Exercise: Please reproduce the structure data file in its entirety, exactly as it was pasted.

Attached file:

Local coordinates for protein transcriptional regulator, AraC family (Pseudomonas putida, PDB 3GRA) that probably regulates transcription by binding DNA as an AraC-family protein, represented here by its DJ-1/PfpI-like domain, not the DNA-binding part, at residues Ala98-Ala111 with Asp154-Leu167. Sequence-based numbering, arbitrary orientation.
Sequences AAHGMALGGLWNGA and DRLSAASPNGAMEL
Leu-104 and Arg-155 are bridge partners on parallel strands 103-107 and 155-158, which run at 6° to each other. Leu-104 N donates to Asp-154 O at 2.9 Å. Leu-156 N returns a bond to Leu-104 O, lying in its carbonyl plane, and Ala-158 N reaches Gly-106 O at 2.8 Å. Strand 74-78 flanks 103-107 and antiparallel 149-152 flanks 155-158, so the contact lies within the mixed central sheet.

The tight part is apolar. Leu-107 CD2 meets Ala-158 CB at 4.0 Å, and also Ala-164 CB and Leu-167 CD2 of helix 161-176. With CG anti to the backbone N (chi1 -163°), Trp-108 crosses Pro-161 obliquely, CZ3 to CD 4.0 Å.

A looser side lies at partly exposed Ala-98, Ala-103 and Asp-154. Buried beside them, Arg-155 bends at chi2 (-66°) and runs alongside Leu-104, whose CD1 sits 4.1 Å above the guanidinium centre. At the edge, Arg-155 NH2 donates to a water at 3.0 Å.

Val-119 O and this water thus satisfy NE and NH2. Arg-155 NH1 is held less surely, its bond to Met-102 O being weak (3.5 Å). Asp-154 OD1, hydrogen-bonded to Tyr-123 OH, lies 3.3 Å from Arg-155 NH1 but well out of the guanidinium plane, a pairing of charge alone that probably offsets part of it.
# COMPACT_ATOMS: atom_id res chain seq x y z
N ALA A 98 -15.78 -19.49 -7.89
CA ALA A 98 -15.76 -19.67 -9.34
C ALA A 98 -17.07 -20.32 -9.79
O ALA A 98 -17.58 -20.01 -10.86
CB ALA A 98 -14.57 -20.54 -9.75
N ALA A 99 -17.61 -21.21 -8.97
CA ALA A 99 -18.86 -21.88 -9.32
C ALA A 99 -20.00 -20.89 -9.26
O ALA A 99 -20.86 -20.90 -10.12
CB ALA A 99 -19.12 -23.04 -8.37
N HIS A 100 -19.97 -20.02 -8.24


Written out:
Local coordinates for protein transcriptional regulator, AraC family (Pseudomonas putida, PDB 3GRA) that probably regulates transcription by binding DNA as an AraC-family protein, represented here by its DJ-1/PfpI-like domain, not the DNA-binding part, at residues Ala98-Ala111 with Asp154-Leu167. Sequence-based numbering, arbitrary orientation.
Sequences AAHGMALGGLWNGA and DRLSAASPNGAMEL
Leu-104 and Arg-155 are bridge partners on parallel strands 103-107 and 155-158, which run at 6° to each other. Leu-104 N donates to Asp-154 O at 2.9 Å. Leu-156 N returns a bond to Leu-104 O, lying in its carbonyl plane, and Ala-158 N reaches Gly-106 O at 2.8 Å. Strand 74-78 flanks 103-107 and antiparallel 149-152 flanks 155-158, so the contact lies within the mixed central sheet.

The tight part is apolar. Leu-107 CD2 meets Ala-158 CB at 4.0 Å, and also Ala-164 CB and Leu-167 CD2 of helix 161-176. With CG anti to the backbone N (chi1 -163°), Trp-108 crosses Pro-161 obliquely, CZ3 to CD 4.0 Å.

A looser side lies at partly exposed Ala-98, Ala-103 and Asp-154. Buried beside them, Arg-155 bends at chi2 (-66°) and runs alongside Leu-104, whose CD1 sits 4.1 Å above the guanidinium centre. At the edge, Arg-155 NH2 donates to a water at 3.0 Å.

Val-119 O and this water thus satisfy NE and NH2. Arg-155 NH1 is held less surely, its bond to Met-102 O being weak (3.5 Å). Asp-154 OD1, hydrogen-bonded to Tyr-123 OH, lies 3.3 Å from Arg-155 NH1 but well out of the guanidinium plane, a pairing of charge alone that probably offsets part of it.
# COMPACT_ATOMS: atom_id res chain seq x y z
N ALA A 98 -15.78 -19.49 -7.89
CA ALA A 98 -15.76 -19.67 -9.34
C ALA A 98 -17.07 -20.32 -9.79
O ALA A 98 -17.58 -20.01 -10.86
CB ALA A 98 -14.57 -20.54 -9.75
N ALA A 99 -17.61 -21.21 -8.97
CA ALA A 99 -18.86 -21.88 -9.32
C ALA A 99 -20.00 -20.89 -9.26
O ALA A 99 -20.86 -20.90 -10.12
CB ALA A 99 -19.12 -23.04 -8.37
N HIS A 100 -19.97 -20.02 -8.24